Practical Podcast Tips

There are so many editing softwares out there, which one should you use? Amber talk about which ones to consider on this episode.

Show Notes

There are so many editing softwares out there, which one should you use? Amber talk about which ones to consider on this episode.

This episode goes into the different editing softwares that are available to you whether you own a PC, Mac, or a tablet.

Did you find this episode helpful? Leave us a review at We'd love to hear how it helped!

Creators & Guests

Amber Beels
Podcast Manager, Creative Director and Online Course Creator for Online Coaches, Speakers & Trainers

What is Practical Podcast Tips?

Looking for effective, simple and practical podcast tips? Are you just getting started with podcasting and not sure where to begin? Eric & Amber both give advice on helping you become a better podcaster using short, bite sized episodes. Podcasting can get challenging and exhausting, so doing what you can to make your time more efficient is one of the keys to maintaining your successful podcast. Stay consistent, stay effective, and grow your podcast!

New episodes released every Tuesday & Thursday!

Amber Beels 0:01
Okay, I know I want my podcast episodes edited, but which software do I use? Let's talk about that.

Amber Beels 0:11
You're listening to Practical Podcast Tips.

Amber Beels 0:13
My name is Amber Beels. And

Amber Beels 0:15
today I'm going to cover tip number 35 editing software for podcasting.

Amber Beels 0:20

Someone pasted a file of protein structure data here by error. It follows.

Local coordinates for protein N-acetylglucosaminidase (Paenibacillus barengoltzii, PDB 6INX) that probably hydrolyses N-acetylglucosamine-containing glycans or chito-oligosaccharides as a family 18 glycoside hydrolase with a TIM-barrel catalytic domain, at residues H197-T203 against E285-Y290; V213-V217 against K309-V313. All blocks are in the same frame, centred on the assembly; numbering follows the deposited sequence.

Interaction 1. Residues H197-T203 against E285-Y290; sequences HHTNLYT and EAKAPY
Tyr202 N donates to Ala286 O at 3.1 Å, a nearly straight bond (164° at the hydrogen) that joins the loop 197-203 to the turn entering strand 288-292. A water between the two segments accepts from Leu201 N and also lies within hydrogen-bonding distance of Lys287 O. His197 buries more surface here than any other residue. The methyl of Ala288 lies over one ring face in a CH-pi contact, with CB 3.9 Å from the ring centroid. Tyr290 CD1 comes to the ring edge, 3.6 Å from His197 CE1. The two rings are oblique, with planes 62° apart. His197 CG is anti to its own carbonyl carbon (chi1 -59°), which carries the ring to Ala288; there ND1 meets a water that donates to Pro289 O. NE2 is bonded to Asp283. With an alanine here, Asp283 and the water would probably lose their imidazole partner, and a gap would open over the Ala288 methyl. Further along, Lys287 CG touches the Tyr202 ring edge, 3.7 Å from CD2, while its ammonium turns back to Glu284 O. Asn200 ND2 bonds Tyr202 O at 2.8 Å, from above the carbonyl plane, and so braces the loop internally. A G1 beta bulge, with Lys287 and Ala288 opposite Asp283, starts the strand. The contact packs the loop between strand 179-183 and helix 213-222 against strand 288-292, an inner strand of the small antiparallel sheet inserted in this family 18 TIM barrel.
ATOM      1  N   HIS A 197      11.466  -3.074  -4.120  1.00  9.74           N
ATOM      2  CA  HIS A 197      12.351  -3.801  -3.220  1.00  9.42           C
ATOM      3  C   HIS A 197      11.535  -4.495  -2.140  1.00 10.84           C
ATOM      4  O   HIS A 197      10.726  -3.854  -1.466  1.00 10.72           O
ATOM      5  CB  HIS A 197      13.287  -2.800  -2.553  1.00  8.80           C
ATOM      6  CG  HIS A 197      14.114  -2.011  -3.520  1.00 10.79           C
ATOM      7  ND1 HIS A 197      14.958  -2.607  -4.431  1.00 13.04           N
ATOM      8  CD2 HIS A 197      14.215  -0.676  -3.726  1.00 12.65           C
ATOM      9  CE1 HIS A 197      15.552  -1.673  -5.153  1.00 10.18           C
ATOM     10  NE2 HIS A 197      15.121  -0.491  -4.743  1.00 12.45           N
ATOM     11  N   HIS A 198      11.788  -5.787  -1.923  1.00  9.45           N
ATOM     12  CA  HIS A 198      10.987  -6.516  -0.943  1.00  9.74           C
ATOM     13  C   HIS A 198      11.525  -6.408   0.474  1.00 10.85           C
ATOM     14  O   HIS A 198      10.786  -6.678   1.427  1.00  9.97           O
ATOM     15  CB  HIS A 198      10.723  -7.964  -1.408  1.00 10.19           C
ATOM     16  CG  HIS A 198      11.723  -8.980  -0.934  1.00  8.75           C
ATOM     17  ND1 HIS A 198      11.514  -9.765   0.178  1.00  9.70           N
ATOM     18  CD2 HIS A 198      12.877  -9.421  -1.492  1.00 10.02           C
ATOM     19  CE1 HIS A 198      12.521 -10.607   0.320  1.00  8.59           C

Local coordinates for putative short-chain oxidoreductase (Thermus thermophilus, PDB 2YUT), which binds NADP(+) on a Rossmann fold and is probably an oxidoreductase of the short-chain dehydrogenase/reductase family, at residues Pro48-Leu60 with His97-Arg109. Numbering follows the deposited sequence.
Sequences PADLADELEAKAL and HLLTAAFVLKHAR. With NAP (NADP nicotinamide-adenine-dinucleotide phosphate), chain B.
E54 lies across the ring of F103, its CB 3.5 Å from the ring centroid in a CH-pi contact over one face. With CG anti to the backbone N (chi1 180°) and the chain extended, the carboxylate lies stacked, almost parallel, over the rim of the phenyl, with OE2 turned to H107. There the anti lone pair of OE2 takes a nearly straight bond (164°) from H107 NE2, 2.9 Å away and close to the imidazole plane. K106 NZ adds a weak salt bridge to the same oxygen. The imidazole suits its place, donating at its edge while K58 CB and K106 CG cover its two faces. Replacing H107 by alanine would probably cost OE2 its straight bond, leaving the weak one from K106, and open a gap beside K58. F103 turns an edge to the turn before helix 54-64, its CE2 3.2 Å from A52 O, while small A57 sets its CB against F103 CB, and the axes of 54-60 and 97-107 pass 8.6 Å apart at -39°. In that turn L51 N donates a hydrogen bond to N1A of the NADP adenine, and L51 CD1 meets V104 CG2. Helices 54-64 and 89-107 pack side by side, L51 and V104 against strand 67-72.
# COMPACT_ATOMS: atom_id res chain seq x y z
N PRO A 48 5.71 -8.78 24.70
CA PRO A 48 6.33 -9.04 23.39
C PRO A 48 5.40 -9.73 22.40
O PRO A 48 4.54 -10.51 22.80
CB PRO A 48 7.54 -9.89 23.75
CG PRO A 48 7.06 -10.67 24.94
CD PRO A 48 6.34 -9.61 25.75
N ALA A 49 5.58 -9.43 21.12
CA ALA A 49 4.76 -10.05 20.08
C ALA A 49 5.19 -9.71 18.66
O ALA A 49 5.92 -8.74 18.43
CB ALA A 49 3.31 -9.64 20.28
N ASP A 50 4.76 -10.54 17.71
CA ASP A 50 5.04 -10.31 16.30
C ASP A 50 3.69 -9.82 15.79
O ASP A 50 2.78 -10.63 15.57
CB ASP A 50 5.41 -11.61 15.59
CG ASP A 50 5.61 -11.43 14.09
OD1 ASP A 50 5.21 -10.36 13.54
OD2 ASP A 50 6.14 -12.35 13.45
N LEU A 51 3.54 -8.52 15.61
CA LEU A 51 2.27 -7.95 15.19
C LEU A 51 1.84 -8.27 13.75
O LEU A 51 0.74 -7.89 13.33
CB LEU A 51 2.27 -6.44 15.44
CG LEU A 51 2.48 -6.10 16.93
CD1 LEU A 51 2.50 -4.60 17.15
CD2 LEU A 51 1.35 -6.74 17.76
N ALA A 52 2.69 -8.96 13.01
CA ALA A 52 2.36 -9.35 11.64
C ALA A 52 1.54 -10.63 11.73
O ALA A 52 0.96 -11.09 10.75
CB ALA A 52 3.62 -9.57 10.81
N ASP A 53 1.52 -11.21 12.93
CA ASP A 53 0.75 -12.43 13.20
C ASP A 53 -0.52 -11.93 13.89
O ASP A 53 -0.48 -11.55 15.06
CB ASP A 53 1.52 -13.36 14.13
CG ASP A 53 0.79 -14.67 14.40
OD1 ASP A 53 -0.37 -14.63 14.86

There's so many different types of editing software's to choose from. So I'm gonna try to help you through that. Alright, so as you know, there are so many different editing software's out there, there are video ones, they're the ones just for audio, there's some for Macs, or some for PCs, or some for your tablets or some for your phones. Where do you start? I know this can be overwhelming. And some of them are really expensive. Some of them are free, some of them are expensive, some of them are subscription. And, you know, it's really hard to figure out which one will work for you and work for your style of editing. The first thing that I could tell you that would help is what are you going to record and edit on? Are you recording on a laptop, are you recording on your phone, on a tablet, on a desktop, maybe you're even recording on like an external recorder and then taking the SD card and putting it into your computer to edit it, whichever way, just decide on what way you're going to record and decide how you want to edit it. If you want a little bit more control, I would say editing it on a computer will give you a little more flexibility, though there are a lot of really good applications out there for both Android and for Apple, that allow you to be able to edit your episodes just fine. So just find whichever way you want to do it. And then I can guide you from there. So if you're going to do either a tablet or a computer, I would say use a video editor. Now I know some of you are a lot of you probably only have an audio only podcast. So you're saying Andrew, why? Why should I use a video editor, I only have audio? Well, I'll tell you why. One, if you ever in the future want to have a video podcast or vodcast, you don't have to learn a whole new other system, you're able to just add that visual component to it and you're using the same editor, nothing new, you just add a new element to it. And all your tools will work the same. You kind of future proof yourself. If you start with a video editor, plus video editors, there's a lot more of those. And there are just audio editors, they're gonna have all the tools that you need, in order to make your episode sound professionally put together and have the vibe that you're looking for. Now that you know that you're going to use a video editor. Now you have to ask yourself, do you have a Mac Who do you have a PC because there's different editors that work on both. And some of them, they just work on one or the other. We are a video production company. And so one of the best editors that we've used, at least in the past is Final Cut Pro 10. Now I know there's a lot of haters out there. But it's a software that we know that we love, and we know it in and out. And I really love it. Because it's super easy to use, it's a little more intuitive than a track based editor, it uses what's called a magnetic timeline. And it's gonna work similar to iMovie. Now, Final Cut Pro 10 is a cost of $300. But it's a one time cost. So once you pay that $300 You have it for life, and you're gonna get all the updates of the software updates. And you're going to be able to use that for the rest of your life. As long as you have an Apple computer, you can use it. So we really like Final Cut Pro. But if you are on a budget and you want to do something that's free, or you know, a lot cheaper than I might suggest iMovie iMovie is going to act a lot like Final Cut Pro 10 is just going not going to have as many features of Final Cut. So maybe if you're just starting out and you want to start with iMovie and you really liked the way the workflow works, and so you decide to make the investment in purchasing Final Cut, then go for it.